The Shape of Things to Come
At my dentist’s the other day, I wondered why he wasn’t playing the usual 1950s rock and roll he likes. He said indignantly, “There’s no 1950s music left!” Broadcast radio today is very straight-jacketed and owned by very few companies. Somewhere, some executive issued a memo, and now it’s nearly impossible to find a station that plays anything older than the late 1970s mixed with newer “oldies.” Ever the fixer, I suggested subscription satellite radio, which has separate channels for various decades of music. But my dentist pointed out that they don’t carry news, and so then he wouldn’t find out about local traffic jams that might be keeping his next patient from arriving on time. Sure, he could tune to the news channel, but he doesn’t want to hear all news. So he’s stuck with regular radio and music from an era he dislikes: Disco.
This happens to romance readers, too. Readers who do not want to read romances with a lot of sex or bad words in them are pretty much stuck these days. They can pick from a slender selection of category romances from a few publishers. They can read inspirational romances, but the narrowly focused evangelical Christian kind of story doesn’t usually appeal to a reader who is Jewish, or Episcopalian, and so on. They can try YA (young adult) books, but these are often about teenagers who are in the throes of adolescence and not ready to settle on a lifelong mate.
The seeming solution is to read older romances. But then the reader is stuck in a time warp, with topical stories or themes that proceed along old-fashioned lines. This can be fun, but it’s also limited. I myself have enjoyed reading contemporary romances written many decades ago, in which heroines lost their fortunes because of World War I, or the Depression. But sadness over not being able to wear silk underwear, speed around in a roadster, and dine at the Ritz seems more and more alien. These are historical romances already. It’s not that these antique romances did not have any sensual component or real romantic or social issues. They did. The dreadful choice of being rich or being a shopgirl still resonates in our modern culture, only today it is the choice between launching a career and being forced to work at Wal-Mart. The emotionally embroidered romances of Ethel M. Dell and her ilk in the 1920s were pretty frank sexually, without being detailed. The heroine in E. M. Hull’s groundbreaking novel, The Sheik—the big romance of the 1920s era—gets abducted in the desert and her captor has his way with her. Yep. Forced sex. These stories eschewed specific sexual details and instead used hyperbolic emotionality. But the relationships were resolved along conventional lines of the day. She marries her Sheik, who turns out to be—just like Tarzan—a long-lost British aristocrat. Very conventional and true to the prejudices of its day. Back then, even a real-life adventurous person like Alice Sheldon (aka James Tiptree, Jr., the famous science fiction writer), after a youth spent on safaris in Africa, was expected to make her debut and just marry well and be done with it. It’s doubtful that romance readers looking for less sex and less bad language also want less opportunity for their heroines.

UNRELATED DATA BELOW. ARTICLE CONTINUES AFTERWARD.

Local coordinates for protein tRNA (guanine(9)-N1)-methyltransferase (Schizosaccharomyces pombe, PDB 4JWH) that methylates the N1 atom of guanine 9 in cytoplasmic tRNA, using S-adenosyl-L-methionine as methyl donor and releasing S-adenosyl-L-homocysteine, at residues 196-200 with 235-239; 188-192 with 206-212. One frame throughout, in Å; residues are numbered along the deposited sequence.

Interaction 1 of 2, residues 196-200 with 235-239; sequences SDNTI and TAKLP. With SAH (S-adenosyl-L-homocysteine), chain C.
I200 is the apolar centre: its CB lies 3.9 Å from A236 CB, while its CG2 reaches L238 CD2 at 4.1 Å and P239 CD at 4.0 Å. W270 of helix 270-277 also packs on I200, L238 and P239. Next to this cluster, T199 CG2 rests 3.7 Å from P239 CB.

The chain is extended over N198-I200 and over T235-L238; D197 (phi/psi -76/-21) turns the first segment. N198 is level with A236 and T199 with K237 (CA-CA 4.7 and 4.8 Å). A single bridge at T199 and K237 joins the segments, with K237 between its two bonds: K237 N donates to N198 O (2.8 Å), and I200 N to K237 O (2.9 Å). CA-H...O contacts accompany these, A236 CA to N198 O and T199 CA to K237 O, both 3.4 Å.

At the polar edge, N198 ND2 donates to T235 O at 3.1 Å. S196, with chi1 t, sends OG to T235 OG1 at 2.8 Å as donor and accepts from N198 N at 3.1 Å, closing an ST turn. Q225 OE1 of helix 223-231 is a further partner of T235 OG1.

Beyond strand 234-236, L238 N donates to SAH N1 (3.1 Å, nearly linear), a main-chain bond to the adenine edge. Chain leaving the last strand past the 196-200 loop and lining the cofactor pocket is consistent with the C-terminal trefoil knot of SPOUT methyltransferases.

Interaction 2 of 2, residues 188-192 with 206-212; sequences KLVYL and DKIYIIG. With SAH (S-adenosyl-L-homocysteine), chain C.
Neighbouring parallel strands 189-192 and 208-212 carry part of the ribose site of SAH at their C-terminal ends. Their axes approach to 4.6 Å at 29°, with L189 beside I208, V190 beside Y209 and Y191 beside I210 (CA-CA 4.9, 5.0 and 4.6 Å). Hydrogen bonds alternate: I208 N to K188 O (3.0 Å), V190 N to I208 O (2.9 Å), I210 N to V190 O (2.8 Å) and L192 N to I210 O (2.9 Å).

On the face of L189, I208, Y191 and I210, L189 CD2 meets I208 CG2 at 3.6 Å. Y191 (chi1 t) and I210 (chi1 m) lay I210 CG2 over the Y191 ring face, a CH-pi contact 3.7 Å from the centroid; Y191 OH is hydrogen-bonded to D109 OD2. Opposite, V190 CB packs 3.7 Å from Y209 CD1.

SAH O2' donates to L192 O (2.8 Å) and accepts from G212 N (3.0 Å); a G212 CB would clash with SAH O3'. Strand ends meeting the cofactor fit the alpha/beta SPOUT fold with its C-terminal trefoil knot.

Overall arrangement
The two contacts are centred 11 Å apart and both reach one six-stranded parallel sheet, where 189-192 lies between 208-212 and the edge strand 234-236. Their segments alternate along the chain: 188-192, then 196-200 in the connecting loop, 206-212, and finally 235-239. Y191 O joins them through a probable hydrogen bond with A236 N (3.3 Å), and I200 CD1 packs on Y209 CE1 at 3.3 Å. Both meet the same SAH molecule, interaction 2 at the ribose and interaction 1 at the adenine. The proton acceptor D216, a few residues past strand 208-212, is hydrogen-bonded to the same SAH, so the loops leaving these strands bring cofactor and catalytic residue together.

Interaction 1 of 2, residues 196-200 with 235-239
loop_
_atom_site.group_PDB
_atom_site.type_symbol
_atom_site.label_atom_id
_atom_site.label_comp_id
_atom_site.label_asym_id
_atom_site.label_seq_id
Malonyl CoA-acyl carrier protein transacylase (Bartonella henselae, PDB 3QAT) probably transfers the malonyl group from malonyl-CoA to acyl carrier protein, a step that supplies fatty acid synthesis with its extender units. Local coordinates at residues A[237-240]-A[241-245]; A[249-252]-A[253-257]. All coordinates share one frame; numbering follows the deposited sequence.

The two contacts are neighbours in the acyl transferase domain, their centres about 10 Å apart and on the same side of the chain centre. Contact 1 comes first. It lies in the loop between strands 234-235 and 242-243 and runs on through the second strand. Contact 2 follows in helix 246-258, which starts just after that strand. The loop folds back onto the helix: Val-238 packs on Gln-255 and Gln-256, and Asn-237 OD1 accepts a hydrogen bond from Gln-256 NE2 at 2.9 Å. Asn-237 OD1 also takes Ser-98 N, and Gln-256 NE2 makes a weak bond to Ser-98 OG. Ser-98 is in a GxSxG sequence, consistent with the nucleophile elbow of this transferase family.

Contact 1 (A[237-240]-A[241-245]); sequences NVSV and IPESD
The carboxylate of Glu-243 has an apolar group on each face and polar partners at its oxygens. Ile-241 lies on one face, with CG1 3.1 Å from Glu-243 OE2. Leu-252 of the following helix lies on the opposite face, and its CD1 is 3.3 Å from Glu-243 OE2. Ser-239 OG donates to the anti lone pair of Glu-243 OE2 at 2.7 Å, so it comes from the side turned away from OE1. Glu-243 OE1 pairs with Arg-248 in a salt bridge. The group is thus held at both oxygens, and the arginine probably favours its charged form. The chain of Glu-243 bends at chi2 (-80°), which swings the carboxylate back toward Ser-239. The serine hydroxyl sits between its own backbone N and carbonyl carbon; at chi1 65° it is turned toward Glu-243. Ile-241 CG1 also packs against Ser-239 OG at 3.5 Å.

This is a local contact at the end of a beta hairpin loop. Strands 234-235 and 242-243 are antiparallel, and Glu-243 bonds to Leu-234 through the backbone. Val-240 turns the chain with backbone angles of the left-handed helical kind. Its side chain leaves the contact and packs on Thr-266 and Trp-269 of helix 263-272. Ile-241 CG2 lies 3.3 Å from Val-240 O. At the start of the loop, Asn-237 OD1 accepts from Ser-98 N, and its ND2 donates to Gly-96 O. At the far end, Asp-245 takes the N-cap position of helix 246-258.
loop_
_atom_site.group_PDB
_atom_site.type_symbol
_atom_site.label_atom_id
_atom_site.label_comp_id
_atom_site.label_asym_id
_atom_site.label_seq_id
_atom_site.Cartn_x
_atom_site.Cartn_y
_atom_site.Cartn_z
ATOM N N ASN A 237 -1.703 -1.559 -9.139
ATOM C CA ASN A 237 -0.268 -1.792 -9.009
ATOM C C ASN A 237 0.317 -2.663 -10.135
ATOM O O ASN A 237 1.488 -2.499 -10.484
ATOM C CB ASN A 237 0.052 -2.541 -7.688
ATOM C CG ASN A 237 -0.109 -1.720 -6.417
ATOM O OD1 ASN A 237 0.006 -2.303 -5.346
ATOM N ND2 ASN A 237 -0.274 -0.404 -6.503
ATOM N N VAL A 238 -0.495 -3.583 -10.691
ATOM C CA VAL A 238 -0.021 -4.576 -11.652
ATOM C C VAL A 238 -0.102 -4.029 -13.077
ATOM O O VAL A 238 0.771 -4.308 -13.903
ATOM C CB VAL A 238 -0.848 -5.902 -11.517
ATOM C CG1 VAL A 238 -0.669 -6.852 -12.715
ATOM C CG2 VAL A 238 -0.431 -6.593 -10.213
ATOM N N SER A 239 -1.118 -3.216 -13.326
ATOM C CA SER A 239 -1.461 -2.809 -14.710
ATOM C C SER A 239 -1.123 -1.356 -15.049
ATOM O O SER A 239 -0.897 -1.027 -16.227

Later last century a more prudish streak occurred, and a goodnight kiss suddenly was all that ever happened between a hero and a heroine. Mary Stewart’s couples in the early 1950s, even the pair who were exes in Wildfire at Midnight, never shared more than a kiss. (Stewart’s heroines never seemed to be doing much, either. They were sometimes teachers on vacation. Occasionally and most memorably in Nine Coaches Waiting, a governess. But mostly, they appeared to live off inherited money.) During this era, heroes and heroines seemed farther apart than ever, especially as so many supposed romances tended to be more about spies and mysteries than about love. And if they did focus on romance exclusively, the heroes were drawn as domineering pigs. The writing style typical for this kind of story was laconic, making a few words stand for many, and forcing the reader to fill in the gaps. This kind of style still works quite well in a murder mystery or a tale of suspense. But it is unlikely to satisfy a reader who doesn’t want a lot of cursing and sexual detail but who still wants a full-blown romance.